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Cytokine. 2014 Feb;65(2):236-44. doi: 10.1016/j.cyto.2013.10.006. Epub 2013 Nov 13.

Interleukin 17A evoked mucosal damage is attenuated by cannabidiol and anandamide in a human colonic explant model.

Author information

1
Discipline of Pharmacology, School of Medical Sciences, Faculty of Health Sciences, The University of Adelaide, South Australia, Australia.
2
Department of Surgery, Flinders Medical Centre, Bedford Park, South Australia, Australia.
3
Discipline of Pharmacology, School of Medical Sciences, Faculty of Health Sciences, The University of Adelaide, South Australia, Australia. Electronic address: scott.smid@adelaide.edu.au.

Abstract

Interleukin 17A (IL-17A) is a cytokine linked to inflammatory bowel disease. We investigated IL-17A expression in human colonic mucosa, whether IL-17A can elicit colonic mucosal damage in a human explant model and modulate gastrointestinal epithelial permeability in cell culture. We also tested if select cannabinoid ligands, shown to be protective in colitis models could attenuate damage caused by IL-17A. In addition, the ability of pro-inflammatory cytokines TNF-α and IL-1β to modulate levels of IL-17A in the explant colitis model was also explored. IL-17A incubation caused significant mucosal epithelial and crypt damage which were attenuated following hydrocortisone treatment, and also reduced following anandamide or cannabidiol incubation. IL-17A-evoked mucosal damage was also associated with an increase in matrix metalloprotease activity. However, IL-17A did not induce any significant changes in epithelial permeability in confluent Caco-2 cell monolayers over a 48h incubation period. IL-17A was located predominantly in human mucosal epithelium together with IL-17C, but both IL-17A and IL-17C were also expressed in the lamina propria and submucosa. Incubation of human colonic mucosal tissue or Caco-2 cells with pro-inflammatory cytokines TNF-α and IL-1β however did not alter IL-17A expression. These results indicate IL-17A has a widespread distribution in the human colon and the capacity to elicit mucosal damage which can be attenuated by cannabinoid ligands.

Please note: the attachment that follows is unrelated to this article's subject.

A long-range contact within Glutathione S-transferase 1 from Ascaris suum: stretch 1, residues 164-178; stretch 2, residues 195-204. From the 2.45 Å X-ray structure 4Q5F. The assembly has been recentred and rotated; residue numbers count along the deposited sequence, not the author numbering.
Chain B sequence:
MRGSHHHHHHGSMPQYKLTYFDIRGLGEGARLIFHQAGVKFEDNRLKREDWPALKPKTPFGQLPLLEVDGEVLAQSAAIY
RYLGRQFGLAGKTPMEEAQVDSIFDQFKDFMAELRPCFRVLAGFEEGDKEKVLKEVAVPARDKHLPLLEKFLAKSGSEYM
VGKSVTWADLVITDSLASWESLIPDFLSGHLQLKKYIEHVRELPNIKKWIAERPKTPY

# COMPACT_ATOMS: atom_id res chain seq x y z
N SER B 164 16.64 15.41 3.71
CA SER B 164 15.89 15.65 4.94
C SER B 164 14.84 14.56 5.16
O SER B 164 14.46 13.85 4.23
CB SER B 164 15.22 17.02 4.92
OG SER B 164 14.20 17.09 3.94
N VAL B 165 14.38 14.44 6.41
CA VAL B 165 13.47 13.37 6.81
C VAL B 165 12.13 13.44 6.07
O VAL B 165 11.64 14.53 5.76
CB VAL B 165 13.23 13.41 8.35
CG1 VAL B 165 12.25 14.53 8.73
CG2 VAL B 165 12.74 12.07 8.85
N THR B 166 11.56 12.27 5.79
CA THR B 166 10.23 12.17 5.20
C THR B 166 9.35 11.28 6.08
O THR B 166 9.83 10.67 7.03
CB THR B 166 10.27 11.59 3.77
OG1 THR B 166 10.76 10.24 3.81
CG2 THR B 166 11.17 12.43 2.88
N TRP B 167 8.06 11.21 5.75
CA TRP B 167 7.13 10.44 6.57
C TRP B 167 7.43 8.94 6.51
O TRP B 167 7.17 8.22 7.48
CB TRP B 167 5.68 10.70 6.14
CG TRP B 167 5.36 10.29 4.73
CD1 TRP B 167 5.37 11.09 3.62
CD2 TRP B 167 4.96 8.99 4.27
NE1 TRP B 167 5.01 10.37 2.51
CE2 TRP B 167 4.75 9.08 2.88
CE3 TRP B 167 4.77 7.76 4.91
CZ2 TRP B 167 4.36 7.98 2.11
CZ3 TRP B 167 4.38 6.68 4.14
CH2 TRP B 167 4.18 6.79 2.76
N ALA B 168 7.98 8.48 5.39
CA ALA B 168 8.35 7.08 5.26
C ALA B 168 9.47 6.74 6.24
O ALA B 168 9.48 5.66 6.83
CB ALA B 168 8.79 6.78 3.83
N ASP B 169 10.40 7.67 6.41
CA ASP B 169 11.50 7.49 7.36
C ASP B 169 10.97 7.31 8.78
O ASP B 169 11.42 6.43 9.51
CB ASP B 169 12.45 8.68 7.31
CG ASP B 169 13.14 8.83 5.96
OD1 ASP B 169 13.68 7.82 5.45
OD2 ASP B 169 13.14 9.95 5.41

KEYWORDS:

Anandamide; Cannabidiol; Colitis; Epithelial permeability; Interleukin 17

PMID:
24238999
DOI:
10.1016/j.cyto.2013.10.006
[Indexed for MEDLINE]

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